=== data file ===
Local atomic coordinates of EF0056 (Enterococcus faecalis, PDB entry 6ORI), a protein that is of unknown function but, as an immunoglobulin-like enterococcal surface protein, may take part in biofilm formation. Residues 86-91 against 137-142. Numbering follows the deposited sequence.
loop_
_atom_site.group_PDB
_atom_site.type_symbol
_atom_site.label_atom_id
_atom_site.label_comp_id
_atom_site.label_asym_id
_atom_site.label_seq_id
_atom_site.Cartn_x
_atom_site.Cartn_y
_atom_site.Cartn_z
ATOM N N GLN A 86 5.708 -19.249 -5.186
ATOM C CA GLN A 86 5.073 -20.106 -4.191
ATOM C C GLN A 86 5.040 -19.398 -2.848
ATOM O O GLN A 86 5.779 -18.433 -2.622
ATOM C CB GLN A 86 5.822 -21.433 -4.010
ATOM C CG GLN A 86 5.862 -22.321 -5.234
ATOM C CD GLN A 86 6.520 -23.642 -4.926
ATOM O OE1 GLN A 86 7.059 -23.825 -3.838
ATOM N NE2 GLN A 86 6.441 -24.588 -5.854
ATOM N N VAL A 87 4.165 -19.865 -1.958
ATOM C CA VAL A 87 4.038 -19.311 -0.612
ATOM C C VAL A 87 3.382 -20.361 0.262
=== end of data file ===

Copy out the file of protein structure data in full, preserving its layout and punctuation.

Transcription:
Local atomic coordinates of EF0056 (Enterococcus faecalis, PDB entry 6ORI), a protein that is of unknown function but, as an immunoglobulin-like enterococcal surface protein, may take part in biofilm formation. Residues 86-91 against 137-142. Numbering follows the deposited sequence.
loop_
_atom_site.group_PDB
_atom_site.type_symbol
_atom_site.label_atom_id
_atom_site.label_comp_id
_atom_site.label_asym_id
_atom_site.label_seq_id
_atom_site.Cartn_x
_atom_site.Cartn_y
_atom_site.Cartn_z
ATOM N N GLN A 86 5.708 -19.249 -5.186
ATOM C CA GLN A 86 5.073 -20.106 -4.191
ATOM C C GLN A 86 5.040 -19.398 -2.848
ATOM O O GLN A 86 5.779 -18.433 -2.622
ATOM C CB GLN A 86 5.822 -21.433 -4.010
ATOM C CG GLN A 86 5.862 -22.321 -5.234
ATOM C CD GLN A 86 6.520 -23.642 -4.926
ATOM O OE1 GLN A 86 7.059 -23.825 -3.838
ATOM N NE2 GLN A 86 6.441 -24.588 -5.854
ATOM N N VAL A 87 4.165 -19.865 -1.958
ATOM C CA VAL A 87 4.038 -19.311 -0.612
ATOM C C VAL A 87 3.382 -20.361 0.262